Advent – what are we waiting for?

Reflections on the Readings for Sunday 5 December 2010
Isaiah 11:1-10; Psalm 72:1-2, 7-8, 12-13, 17; Romans 15:4-9; Matthew 3:1-12

From my present context of economic meltdown in Ireland, Isaiah’s message strikes a chord. I need the same kind of hope that Isaiah held out for his original audience in ancient Judah who were facing potential destruction by the Assyrians under the leadership of dithering kings. The king, a descendent of King David, was supposed to stand in a special relationship with God and rule the people on God’s behalf, with wisdom and justice. The reality was a million miles from that. And so Isaiah paints for them a picture of the emergence of a new Davidic king – Jesse was David’s father – for whom the status of God’s anointed one would not simply be theological legitimization of a political reality. This ruler would genuinely have the spirit of the Lord and be imbued with all the wisdom and strength of character needed to make the right decisions. And the result would be a just society where the voice of the poor and powerless would carry as much weight as everyone else’s. Such a society is so far from any present reality that the prophet can only describe it in utopian terms: wolves accepting hospitality from lambs without turning around and eating them. Too good to be true? For now, yes, but this picture of a world in which the weak are not the prey of the strong and the innocent are not vulnerable shows us in what direction we should be headed as we await God’s future. It indicates the qualities of the kingdom which Jesus came to establish. In our own collective lives, do we nurture or oppose its coming?

In the psalm we pray for and celebrate this messianic king, picking up the themes of justice, perpetual peace and a special regard for the powerless. But the psalm also picks up a theme from the conclusion of the prophecy – the inclusion of outsiders, ‘Gentiles’ in the Old Testament. It announces the fulfilment of the promise made to Abraham at the beginning of the story of the people of God: “in him shall all the tribes of the earth be blessed.” The new order which is the establishment of the Kingdom of God is not a vindication of ‘us’ over against the excluded other. It is an inclusive vision. As in Isaiah’s vision, the old antagonisms are transcended.

Paul drives home this link between hope and an inclusive spirit. We are explicitly invited to find encouragement in the Old Testament readings and to base our hope on them. The endurance and hope inspired by the Scriptures are God-given, but so is the call to harmony. In Paul’s day, there was a strong potential for division within the people of God between Christians of Jewish and Gentile backgrounds. In our own day the fault-lines lie elsewhere. The command is unambiguous: welcome one another as Christ welcomed you. If Jesus in his first coming established a beachhead for the kingdom of God, and if we look forward to the culmination of God’s purposes when the calf and lion cub graze together, then at the very least Christians should stop attacking each other now!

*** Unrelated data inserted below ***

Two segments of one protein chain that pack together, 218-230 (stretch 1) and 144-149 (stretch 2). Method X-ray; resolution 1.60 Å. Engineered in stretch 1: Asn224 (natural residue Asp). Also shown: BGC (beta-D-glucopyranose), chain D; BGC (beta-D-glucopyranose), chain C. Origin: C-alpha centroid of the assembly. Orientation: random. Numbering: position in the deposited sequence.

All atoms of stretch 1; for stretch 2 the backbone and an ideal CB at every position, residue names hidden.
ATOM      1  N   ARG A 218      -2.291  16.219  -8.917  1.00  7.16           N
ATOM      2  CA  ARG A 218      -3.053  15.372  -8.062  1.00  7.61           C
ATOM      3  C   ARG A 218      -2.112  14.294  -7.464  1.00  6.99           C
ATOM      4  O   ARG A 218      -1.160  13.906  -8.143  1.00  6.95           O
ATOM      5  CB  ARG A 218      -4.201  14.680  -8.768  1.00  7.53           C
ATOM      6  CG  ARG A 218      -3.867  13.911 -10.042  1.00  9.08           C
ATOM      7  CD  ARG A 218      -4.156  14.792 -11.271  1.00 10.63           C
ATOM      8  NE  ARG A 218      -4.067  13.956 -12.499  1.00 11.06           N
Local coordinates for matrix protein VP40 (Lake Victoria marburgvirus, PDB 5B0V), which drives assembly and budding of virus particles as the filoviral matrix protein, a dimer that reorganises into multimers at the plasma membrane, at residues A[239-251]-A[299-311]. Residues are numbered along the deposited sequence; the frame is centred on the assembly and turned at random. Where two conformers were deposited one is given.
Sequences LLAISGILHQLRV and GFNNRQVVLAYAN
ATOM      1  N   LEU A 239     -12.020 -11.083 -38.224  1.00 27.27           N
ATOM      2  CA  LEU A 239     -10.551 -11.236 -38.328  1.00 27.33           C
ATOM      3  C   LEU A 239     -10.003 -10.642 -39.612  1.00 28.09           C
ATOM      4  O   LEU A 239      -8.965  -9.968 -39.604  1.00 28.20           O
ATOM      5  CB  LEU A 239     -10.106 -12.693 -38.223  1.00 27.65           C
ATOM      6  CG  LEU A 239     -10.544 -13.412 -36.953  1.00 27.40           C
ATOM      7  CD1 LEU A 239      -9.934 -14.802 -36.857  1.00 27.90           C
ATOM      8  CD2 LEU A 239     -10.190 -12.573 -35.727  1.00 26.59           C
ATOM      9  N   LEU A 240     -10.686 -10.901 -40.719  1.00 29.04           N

John the Baptist was also a prophet in uncertain and dangerous times. In his day, the people of God had lost political and economic sovereignty. Their palpable longing for a messianic king to fulfil prophecy is seen in their overwhelming response to John’s message, and their sense of alienation from God finds expression in a longing for cleansing from sin. When the religious elite want to join in, John castigates them. He is adamant that confidence in one’s religious identification and the performance of religious rituals is no substitute for genuine repentance. True repentance bears fruit in the way we live our lives. I’m so used to seeing the Pharisees as the ‘baddies’ in the Gospel stories, that I’m tempted to skip over this warning too quickly without letting the Pharisee within be challenged. Is my identification with the kingdom of God on my lips or in my actions? The messianic kingdom is not a natural outgrowth of the kingdoms of this world. The present systems will not simply evolve over time into a just and peaceful world. The One whose coming John announced baptises with the Spirit AND with fire, and has the winnowing fan in his hand. The coming for which we look and long is accompanied by the shaking of the foundations. Could this present turmoil give way to a more just order? I doubt it, yet I hope – even so, come Lord Jesus!

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About Jessie Rogers

I'm a Scripture scholar and Godly Play practitioner living in Ireland.
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